Usually when confronted with a decision where some research would help, I consult sources to help me make the tough choice. For the decision about whether to take birth classes, also called 'antenatal classes,' it didn't take much to convince to pass on them. Before you gasp and say, how could you? Let me just say that: a) they aren't free, b) the latest research report says they don't decrease the use of an epidural or create a more positive 'birth experience,' -or- reduce the rate of a C-section, and c) are considered by many women to be a waste of time — especially if you are the type to educate yourself.
Now, cost is not really a big concern, but the cost of dragging myself and Mr. FN to a class every Thursday night for 2 hours from 7-9pm is a significant cost. I start heading toward snoozeville at 7pm and both of us are ready to be out like lights by 9pm. Put me in a room where I have to listen to someone tell me crap I already googled or read on my own and make feel dippy by having me practice breathing (something I already know how to do from meditation practice) and I am bound to drop out.
Add in the latest research, reported by the BBC and based on the study of 1,000 women who participated in classes, and I am not inclined to go. The research found that taking classes to learn and practice breathing and massage techniques to reduce pain did not lower the rate of epidurals, C-section or use of instruments like vacuum and forceps, nor did it affect the perceived quality of the birth experience.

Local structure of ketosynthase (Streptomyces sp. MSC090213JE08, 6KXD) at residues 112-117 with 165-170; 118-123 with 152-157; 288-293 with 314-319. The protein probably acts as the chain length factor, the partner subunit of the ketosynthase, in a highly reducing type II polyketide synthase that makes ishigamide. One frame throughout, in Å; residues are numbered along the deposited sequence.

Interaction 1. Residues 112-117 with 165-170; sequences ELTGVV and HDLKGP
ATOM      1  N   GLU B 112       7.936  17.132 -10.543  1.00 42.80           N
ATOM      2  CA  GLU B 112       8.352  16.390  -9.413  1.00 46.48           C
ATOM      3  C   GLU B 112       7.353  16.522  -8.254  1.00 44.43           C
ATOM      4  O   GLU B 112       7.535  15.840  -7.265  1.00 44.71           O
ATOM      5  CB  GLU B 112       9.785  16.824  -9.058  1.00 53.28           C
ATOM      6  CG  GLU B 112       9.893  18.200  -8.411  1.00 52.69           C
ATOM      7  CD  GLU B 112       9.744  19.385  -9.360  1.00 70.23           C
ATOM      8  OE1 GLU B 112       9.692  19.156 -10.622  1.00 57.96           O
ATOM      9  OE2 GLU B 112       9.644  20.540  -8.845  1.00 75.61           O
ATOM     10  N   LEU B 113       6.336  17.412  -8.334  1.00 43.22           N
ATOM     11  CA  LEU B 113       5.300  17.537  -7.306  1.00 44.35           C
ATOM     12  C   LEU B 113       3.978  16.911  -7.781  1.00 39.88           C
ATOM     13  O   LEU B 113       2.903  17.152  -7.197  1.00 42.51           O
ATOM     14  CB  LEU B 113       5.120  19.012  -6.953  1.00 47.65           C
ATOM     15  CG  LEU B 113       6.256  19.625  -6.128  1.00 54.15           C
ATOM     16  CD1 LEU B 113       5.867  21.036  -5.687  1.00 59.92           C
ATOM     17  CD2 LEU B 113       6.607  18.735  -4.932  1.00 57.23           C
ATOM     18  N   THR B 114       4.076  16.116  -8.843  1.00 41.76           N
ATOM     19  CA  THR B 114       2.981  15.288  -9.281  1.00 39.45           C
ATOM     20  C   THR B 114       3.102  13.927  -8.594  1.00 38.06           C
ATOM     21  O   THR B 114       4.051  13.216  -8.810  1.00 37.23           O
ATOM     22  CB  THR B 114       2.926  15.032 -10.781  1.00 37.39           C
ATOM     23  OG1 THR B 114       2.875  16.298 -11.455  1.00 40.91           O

I can't say I am surprised by it, since I doubt there is anything that can prepare a person to cope with intense pain, besides perhaps, having already experienced it. Practicing breathing and massage in the absence of pain and expecting that juju magic to work when there is real pain is just plain naive if you ask me. I know it's going to hurt like hell, I can imagine it's a hell of a lot worse than the pain I got from endometriosis and cysts rupturing — the kind of pain where you are reduced to lying on the floor crying out for a god you don't even believe exists to make it stop. I remember that vividly, and I imagine what I am in for is at least that bad.
But, unlike then, now I know why the pain is happening, that it is for a good reason, and that it will not last forever. I think that can make quite a bit of difference, but we'll see. I do aim for a natural childbirth, free from drugs. Having an epidural strikes me as a good way to prolong labor and increase the likelihood of having surgery, something I definitely want to avoid. And, really, it will come as no surprise whatsoever given my academic background, that the knowledge that women have been doing this for eons is comforting.
This is one case where I can't wait to experience the pain. It means waiting will be over and the real fun can begin.